Fresh hope for Ukraine on Maidan, Holodomor anniversaries?


Do new faces in politics in Ukraine, Moldova, Kazakhstan, and Slovakia mean real change, New Eastern Europe asks. ‘Is this part of a wider trend that indicates deeper social transformation’, ask the editors, ‘or is it more of the same, with just an upgraded, modern look?’

Ukrainians celebrated the sixth anniversary of the Maidan protests or Orange Revolution that ousted pro-Kremlin President Viktor Yanukovych at the costs of the deaths of around a hundred people. The Maidan protest in Kyiv started on November 21, 2013, after Yanukovych announced he was rejecting a far-ranging political and economic pact with the European Union called an Association Agreement, Radio Free Europe reports.

National Endowment for Democracy

For over 35 years, the Ukrainian American community and its many friends have gathered to pray for and honor the memory of the millions of innocent victims lost in one of the worst tragedies that befell the Ukrainian nation – the Holodomor Genocide of 1932-1933, said Andriy Futey, president of the Ukrainian Congress Committee of America, at the Holodomor commemoration held at St. Patrick’s Cathedral in New York.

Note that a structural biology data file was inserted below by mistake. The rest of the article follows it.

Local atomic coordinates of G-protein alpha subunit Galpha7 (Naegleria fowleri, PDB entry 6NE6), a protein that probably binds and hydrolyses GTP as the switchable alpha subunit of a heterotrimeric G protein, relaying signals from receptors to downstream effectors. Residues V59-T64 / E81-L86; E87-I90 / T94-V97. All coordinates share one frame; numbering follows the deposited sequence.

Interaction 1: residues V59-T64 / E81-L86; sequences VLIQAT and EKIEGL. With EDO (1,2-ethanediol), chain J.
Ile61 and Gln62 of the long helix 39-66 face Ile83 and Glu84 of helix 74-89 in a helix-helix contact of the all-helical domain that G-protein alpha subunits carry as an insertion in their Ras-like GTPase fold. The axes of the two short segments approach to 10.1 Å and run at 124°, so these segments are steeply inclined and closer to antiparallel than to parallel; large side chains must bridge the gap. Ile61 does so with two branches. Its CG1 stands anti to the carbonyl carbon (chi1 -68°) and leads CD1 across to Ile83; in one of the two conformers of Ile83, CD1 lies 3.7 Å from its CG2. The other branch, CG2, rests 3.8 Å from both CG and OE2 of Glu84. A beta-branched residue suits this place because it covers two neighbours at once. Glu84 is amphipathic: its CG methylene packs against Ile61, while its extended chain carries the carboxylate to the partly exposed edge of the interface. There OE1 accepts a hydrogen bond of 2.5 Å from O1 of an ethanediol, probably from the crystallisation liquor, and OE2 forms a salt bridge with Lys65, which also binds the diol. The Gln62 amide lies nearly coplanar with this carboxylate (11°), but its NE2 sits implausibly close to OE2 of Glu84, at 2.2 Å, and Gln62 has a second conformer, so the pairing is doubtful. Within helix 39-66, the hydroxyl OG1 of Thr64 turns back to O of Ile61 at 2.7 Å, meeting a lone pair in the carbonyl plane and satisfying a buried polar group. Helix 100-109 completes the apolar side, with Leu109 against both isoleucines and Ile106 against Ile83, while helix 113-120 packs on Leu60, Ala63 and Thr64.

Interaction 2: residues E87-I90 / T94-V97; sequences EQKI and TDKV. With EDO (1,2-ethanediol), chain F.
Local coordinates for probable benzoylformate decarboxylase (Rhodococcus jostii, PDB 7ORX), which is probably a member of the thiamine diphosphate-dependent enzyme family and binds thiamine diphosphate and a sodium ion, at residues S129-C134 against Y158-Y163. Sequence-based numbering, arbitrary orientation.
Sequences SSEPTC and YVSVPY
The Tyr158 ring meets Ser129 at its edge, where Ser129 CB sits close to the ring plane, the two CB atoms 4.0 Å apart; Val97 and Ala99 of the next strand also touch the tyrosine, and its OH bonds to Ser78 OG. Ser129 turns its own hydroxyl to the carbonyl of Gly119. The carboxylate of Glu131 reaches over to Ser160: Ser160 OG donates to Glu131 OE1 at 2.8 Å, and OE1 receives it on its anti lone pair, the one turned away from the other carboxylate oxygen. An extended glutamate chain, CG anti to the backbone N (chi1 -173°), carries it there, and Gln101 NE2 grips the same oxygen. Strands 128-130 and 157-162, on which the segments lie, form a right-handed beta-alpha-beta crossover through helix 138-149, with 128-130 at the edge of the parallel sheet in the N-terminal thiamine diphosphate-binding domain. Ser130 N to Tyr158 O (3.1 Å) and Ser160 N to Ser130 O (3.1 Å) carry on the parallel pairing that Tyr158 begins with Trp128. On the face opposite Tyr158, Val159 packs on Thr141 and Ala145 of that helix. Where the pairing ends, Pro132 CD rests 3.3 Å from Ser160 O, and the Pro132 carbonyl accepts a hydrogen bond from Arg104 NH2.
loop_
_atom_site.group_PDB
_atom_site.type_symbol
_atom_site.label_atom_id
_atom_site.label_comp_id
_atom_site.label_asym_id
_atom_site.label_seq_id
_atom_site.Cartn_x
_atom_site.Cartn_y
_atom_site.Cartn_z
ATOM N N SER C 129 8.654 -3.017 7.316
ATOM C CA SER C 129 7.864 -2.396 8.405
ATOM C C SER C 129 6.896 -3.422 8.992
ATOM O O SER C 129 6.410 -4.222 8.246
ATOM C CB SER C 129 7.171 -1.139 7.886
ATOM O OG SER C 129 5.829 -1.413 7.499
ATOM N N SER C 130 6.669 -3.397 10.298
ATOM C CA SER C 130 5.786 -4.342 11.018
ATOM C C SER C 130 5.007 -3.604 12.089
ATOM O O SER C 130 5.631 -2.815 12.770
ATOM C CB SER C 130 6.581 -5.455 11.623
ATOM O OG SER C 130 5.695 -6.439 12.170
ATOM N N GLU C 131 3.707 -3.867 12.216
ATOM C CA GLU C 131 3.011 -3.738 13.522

“The Holodomor is but one example of Russia’s ongoing campaign to enslave Ukraine – a nation entitled to its independence and freedom,” he added, on the 86th anniversary of the Famine-Genocide of 1932-1933. “As Russia continues to whitewash its inhumane crimes, including its most recent acts of war against Ukraine, we must uphold the truth. Because truth, and an informed public, are the linchpins of a free society, ensuring that despotism does not triumph over democracy.”

In a new Foreign Affairs essay, Serhii Plokhy and M. E. Sarotte explain why Ukraine’s post–Cold War position between Russia and the West has remained unsettled and insecure, with global consequences that now include a threat to American democracy and power. Read more from Foreign Affairs on Ukraine and U.S. foreign policy:

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